Hundreds of Butler County small businesses awarded grants from CARES Act-funded program

The Butler County commissioners have reissued almost $195,000 in small business CARES relief funds to four communities that could not use their entire allotment before the deadline last year.

The county received $18.7 million in federal coronavirus relief funds last year, and the commissioners carved $1.5 million out for small business relief. They gave subgrant awards to nine of the largest cities and urban townships based on population. The money had to be awarded to businesses by Dec. 30 under the old CARES Act funding rules, a deadline that has since been extended.

County Administrator Judi Boyko told the commissioners recently almost 350 small businesses received $1.3 million to help them weather the COVID-19 storm.

“The program limited assistance to $10,000 per business and the average grant was around $7,300,” Boyko said. “Nearly 1,600 employees were supported through this program the commissioners sponsored.”

With the CARES deadline relaxed the commissioners agreed to reissue the remainder of the money four communities didn’t spend to Middletown ($248), Monroe, ($40,988) , Fairfield Twp. ($48,976) and West Chester Twp. ($104,512).

West Chester Twp. received the largest total award of all the jurisdictions at $287,583, and Assistant Township Administrator Lisa Brown said the township is hoping to spend the whole amount this time. She said there were some businesses that might have been eligible last time but didn’t submit all the required information.

“We will do what we can to help as many small businesses as possible,” Brown said. “There’s always the chance if you start a whole new campaign that you’ll meet a fresh audience, or other people who didn’t want to apply the first time but maybe need it a little bit more this time.”

ExploreButler County small businesses getting millions from local governments in huge program response

All but one of the 20 businesses that received help got the full $10,000 allocation.

Lan Evans, who owns L’Amour, said her business has been down about 35% due to the pandemic. She said the $10,000 boost was welcome especially because she needed to take measures to keep her staff and clients protected from the virus.

“It does help a little bit, every dollar helps. I’ve tried my best to maintain the business and keep going,” Evans said adding things are picking up recently so she believes she’ll be able to maintain the business. “I am hopeful you know in last couple weeks it’s nice to have a couple faces I haven’t seen in almost a year.”

Credit: Nick Graham

Credit: Nick Graham

Fairfield Twp. was allocated $105,426 in the initial award the commissioners approved in early November. Township Administrator Julie Vonderhaar said the short timeframe to set up a program and alert their businesses hampered their efforts initially.

“Part of the issue in Fairfield Twp. was getting the word out to everyone quickly. We also have limited commercial and small business. We are more residential,” she said. “I am hopeful that the township can grant any remaining funds.”

Spending the CARES Act funding has been difficult for many jurisdictions because initially the $2 trillion the federal government approved in late March was restricted to reimbursing direct expenses incurred as a result of the pandemic and the deadline to spend it was the end of December 2020.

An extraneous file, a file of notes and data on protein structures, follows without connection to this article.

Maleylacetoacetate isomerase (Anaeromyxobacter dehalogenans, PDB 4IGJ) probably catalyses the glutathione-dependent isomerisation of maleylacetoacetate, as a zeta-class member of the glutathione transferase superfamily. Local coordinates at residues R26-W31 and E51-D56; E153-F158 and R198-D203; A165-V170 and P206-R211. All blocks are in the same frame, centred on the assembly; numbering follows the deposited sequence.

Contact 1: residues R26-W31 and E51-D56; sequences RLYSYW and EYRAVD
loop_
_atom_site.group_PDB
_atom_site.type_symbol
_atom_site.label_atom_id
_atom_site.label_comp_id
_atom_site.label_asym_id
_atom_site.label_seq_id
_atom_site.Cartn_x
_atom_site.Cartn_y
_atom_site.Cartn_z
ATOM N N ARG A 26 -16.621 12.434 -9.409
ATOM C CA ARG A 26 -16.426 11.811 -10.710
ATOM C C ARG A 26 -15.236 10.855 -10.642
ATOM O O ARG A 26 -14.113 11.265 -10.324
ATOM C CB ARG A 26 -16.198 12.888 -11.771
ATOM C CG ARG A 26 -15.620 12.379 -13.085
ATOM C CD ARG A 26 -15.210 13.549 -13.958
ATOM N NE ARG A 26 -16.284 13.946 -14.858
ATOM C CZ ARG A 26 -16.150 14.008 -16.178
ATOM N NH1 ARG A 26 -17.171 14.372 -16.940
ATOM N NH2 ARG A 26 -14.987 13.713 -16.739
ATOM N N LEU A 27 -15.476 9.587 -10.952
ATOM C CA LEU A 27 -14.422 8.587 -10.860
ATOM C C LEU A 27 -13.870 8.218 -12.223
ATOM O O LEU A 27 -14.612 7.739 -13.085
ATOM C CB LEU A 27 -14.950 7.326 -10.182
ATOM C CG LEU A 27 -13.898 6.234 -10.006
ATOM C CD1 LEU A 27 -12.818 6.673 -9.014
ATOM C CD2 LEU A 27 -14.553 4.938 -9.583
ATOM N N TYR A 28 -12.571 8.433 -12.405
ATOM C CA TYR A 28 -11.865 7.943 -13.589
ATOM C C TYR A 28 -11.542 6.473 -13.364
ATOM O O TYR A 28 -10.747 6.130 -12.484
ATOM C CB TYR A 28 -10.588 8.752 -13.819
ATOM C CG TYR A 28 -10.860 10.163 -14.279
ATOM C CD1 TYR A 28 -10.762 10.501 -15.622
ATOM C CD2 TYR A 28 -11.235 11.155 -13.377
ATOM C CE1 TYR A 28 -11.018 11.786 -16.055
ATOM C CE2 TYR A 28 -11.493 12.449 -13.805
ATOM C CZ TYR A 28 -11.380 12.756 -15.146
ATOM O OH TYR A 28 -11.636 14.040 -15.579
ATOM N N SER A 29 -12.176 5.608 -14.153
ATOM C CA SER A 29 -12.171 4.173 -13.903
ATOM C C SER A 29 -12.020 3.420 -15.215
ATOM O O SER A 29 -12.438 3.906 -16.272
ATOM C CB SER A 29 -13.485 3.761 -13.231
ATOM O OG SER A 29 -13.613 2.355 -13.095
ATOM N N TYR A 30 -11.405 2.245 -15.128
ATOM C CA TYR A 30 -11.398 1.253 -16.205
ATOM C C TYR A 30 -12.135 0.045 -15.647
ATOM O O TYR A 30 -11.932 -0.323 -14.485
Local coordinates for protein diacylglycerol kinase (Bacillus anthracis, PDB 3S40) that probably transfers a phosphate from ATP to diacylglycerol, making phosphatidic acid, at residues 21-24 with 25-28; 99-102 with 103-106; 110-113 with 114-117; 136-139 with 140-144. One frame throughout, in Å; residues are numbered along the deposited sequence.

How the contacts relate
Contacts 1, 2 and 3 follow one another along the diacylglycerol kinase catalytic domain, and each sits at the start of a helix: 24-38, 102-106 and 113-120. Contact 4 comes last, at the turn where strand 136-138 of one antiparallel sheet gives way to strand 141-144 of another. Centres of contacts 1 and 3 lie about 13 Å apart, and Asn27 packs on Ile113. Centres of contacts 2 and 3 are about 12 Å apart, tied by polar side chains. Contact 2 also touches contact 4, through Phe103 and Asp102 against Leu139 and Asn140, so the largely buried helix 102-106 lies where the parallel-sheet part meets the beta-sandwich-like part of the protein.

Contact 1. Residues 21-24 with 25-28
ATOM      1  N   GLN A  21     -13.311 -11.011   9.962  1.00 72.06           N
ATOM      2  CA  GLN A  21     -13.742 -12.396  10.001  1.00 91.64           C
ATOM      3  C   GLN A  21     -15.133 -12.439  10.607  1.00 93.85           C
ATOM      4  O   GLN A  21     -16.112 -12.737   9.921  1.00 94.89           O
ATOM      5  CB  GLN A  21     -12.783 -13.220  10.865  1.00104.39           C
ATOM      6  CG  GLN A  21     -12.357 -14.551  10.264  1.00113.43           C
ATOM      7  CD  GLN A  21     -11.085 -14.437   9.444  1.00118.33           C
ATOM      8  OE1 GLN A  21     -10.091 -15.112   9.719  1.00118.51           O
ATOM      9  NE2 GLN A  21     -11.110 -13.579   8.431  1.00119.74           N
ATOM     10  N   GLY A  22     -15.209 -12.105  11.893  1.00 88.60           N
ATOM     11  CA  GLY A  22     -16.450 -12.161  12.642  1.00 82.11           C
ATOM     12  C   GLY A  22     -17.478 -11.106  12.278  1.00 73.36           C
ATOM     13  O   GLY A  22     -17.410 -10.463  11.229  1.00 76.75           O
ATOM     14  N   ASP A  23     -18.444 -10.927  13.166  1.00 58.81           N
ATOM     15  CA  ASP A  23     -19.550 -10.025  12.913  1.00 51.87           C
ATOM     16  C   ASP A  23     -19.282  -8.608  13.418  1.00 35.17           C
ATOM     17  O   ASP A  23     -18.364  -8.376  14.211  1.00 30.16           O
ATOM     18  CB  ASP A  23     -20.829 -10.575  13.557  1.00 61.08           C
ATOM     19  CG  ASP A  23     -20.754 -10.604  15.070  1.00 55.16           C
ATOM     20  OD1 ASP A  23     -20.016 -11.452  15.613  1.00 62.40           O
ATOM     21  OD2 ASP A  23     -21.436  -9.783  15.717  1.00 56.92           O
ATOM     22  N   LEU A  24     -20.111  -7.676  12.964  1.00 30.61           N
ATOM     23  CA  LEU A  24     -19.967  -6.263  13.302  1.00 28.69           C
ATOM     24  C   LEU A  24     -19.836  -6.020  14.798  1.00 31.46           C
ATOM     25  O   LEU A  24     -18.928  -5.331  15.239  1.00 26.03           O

Butler County jurisdictions received about $26.8 million, and the restrictive use of the funds was loosened after the U.S. Treasury ruled the money could be used to reimburse salaries of first responders. The deadline was also expanded into this year.

Middletown was awarded $212,648 under the county’s reimbursement program for small businesses and left only $248 unused. City Manager Jim Palenick said awarding the small amount would not fit within the parameters of the successful program they established to distribute the county funds, so they won’t try to award it.

“The program was very much appreciated by the small businesses who have experienced significant economic hardship as a result of the pandemic,” Palenick said. “The grants, in many cases, have allowed the businesses to remain open and viable, awaiting a return to more normal post-pandemic economic conditions.”

Monroe received a $64,056 grant but awarded the least amount of any jurisdiction at $23,067. Jennifer Patterson, assistant city manager for economic development, said they haven’t decided whether to try and issue the rest of their allotment and wouldn’t say why the entire amount wasn’t spent the first time.

There were two communities that added some of their own CARES money to help businesses. Fairfield received $196,518 from the county and Economic Development Manager Nathaniel Kaelin said they funded 86 small businesses with a total of $588,000 in grants, including the city’s contribution.

Liberty Twp. Economic Development Director Caroline McKinney said they awarded 46 grants totaling $442,364. The commissioners provided $179,701 and the township used $262,663 of its CARES dollars.

“The Liberty Twp. program was incredibly successful and we were thrilled to be able to provide much-needed support to so many Liberty small businesses,” McKinney said. “Our team worked diligently with the applicants to position them for success, it was rewarding work to be able to help the township’s small business community.”

If the four communities still can’t use all the funds Commissioner Don Dixon said they will likely redistribute it to the other communities that might have more businesses to help.


By the Numbers

Small Business Relief Program allocation: $1.5 million

Money spent: $1.3 million

Unencumbered amount: $194,725

Businesses helped: Nearly 350

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